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How To Ease Normal Separation Anxiety

For children with normal separation anxiety, there are steps you can take to make the process of separation anxiety easier.

Practice separation. Leave your child with a caregiver for brief periods and short distances at first. As your child gets used to separation, you can gradually leave for longer and travel further.

Schedule separations after naps or feedings. Babies are more susceptible to separation anxiety when theyre tired or hungry.

Develop a quick goodbye ritual. Rituals are reassuring and can be as simple as a special wave through the window or a goodbye kiss. Keep things quick, though, so you can:

Leave without fanfare. Tell your child you are leaving and that you will return, then godont stall or make it a bigger deal than it is.

Follow through on promises. For your child to develop the confidence that they can handle separation, its important you return at the time you promised.

Keep familiar surroundings when possible and make new surroundings familiar. Have the sitter come to your house. When your child is away from home, encourage them to bring a familiar object.

Have a consistent primary caregiver. If you hire a caregiver, try to keep them on the job long term to avoid inconsistency in your childs life.

Minimize scary television. Your child is less likely to be fearful if the shows you watch are not frightening.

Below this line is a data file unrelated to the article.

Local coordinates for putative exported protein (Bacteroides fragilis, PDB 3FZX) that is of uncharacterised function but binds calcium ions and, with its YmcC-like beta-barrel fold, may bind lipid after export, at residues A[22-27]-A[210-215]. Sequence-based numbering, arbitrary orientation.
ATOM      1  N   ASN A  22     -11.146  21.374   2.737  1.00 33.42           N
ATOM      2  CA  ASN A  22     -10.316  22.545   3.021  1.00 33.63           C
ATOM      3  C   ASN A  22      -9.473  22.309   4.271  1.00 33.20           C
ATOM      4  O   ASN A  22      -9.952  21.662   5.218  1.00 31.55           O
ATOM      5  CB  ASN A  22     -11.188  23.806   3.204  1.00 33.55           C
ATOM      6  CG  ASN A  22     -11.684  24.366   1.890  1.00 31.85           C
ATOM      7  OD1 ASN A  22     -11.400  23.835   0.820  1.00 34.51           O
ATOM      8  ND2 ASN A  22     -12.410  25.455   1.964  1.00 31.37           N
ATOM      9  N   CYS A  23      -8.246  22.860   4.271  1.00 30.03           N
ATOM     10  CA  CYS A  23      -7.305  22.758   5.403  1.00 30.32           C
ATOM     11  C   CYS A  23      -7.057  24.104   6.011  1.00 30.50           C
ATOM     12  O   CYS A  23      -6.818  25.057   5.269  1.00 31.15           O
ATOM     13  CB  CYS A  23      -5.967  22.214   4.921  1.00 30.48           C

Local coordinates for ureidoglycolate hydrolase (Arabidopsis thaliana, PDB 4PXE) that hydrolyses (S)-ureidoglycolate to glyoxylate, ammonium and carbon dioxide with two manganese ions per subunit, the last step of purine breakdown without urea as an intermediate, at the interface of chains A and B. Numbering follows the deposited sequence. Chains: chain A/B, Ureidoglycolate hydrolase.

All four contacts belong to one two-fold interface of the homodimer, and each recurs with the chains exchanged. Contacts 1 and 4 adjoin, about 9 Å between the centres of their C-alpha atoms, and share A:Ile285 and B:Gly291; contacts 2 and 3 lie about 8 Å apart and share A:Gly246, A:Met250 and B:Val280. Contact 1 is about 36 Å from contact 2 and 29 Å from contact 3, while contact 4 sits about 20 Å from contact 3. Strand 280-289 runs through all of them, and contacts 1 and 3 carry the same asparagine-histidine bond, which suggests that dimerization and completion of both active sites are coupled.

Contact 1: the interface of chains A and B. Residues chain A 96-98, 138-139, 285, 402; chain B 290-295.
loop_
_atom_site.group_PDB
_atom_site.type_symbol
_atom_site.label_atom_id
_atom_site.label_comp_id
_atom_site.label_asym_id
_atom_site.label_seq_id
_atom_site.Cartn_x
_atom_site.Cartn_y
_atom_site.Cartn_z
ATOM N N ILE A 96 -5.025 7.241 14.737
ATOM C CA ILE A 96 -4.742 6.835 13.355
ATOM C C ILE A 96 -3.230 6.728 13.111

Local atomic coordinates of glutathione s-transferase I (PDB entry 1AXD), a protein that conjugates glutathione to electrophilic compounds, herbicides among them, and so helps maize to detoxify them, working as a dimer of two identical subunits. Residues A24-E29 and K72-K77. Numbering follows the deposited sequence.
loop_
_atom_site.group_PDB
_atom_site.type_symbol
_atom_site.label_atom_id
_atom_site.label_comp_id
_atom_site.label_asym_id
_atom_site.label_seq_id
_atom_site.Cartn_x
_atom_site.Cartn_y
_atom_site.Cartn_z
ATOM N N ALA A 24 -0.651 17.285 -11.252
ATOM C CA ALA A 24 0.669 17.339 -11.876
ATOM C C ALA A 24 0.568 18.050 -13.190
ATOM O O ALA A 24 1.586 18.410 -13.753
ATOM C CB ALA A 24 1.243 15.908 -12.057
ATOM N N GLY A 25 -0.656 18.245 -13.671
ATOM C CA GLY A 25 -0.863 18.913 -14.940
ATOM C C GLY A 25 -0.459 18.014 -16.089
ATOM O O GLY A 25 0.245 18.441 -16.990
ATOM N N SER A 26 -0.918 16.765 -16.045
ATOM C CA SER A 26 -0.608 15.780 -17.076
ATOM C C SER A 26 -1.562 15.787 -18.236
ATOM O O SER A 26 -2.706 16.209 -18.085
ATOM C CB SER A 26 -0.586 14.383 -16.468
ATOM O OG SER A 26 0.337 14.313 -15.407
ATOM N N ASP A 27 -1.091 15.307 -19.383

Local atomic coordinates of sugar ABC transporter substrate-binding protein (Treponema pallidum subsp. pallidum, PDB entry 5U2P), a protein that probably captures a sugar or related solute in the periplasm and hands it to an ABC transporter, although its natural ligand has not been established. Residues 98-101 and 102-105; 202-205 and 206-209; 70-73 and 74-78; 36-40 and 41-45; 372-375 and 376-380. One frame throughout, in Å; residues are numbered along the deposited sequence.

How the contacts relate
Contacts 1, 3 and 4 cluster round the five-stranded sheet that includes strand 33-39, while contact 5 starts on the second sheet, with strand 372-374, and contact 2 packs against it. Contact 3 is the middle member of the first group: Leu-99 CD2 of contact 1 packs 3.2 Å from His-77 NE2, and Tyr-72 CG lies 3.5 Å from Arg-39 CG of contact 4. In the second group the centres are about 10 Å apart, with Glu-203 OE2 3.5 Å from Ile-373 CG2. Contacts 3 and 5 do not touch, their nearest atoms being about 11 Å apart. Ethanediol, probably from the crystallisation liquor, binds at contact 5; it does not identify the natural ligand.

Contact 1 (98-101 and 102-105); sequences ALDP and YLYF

How To Deal With Separation Anxiety In Babies

Baby’s Separation Anxiety: Learning How to Cope

Heres what you need to know about this emotional milestone and how to handle your babys separation anxiety.

When Katherine Dolan took her three-month-old daughter, Ella-Anne, for a workplace visit during her mat leave, she started to fuss and cry whenever someone else held her and Dolan was briefly out of sight. This reaction persisted until Ella-Anne was around 14 months old and began to gradually ease off.Whenever she was physically away from me, she would be uncomfortable and upset and cry, she says. It was so difficult for her and for me to see her in distress. It was frustrating for my husband because he wanted to give me a break and she just wouldnt settle. This is separation anxiety, which is likely your babys first emotional milestone.

You wont be reaching for your phone to capture the moment, though. Separation anxiety often features full-on sobbing, epic fussing and difficulty consoling your baby when youre out of sight. While its gut-wrenching to see your little one upset, its actually a sign of a secure attachment, says Sarah Rosensweet, a parenting coach in Toronto. Its healthy, good and normal, she says. Babies are wired for connection with a caregiver. It shows that your baby recognizes you and feels secure with you. Still, that doesnt make coping with the fallout any easier for you or your babe. Heres what you need to know and how to deal with separation anxiety.

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Symptoms Of Separation Anxiety Disorder

Kids with separation anxiety disorder feel constantly worried or fearful about separation. Many kids are overwhelmed with symptoms such as:

Fear that something terrible will happen to a loved one. The most common fear a child with separation anxiety disorder experiences is the worry that harm will come to a loved one in the childs absence. For example, the child may constantly worry about a parent becoming sick or getting hurt.

Worry that an unpredicted event will lead to permanent separation. Your child may fear that once separated from you, something will happen to maintain the separation. For example, they may worry about being kidnapped or getting lost.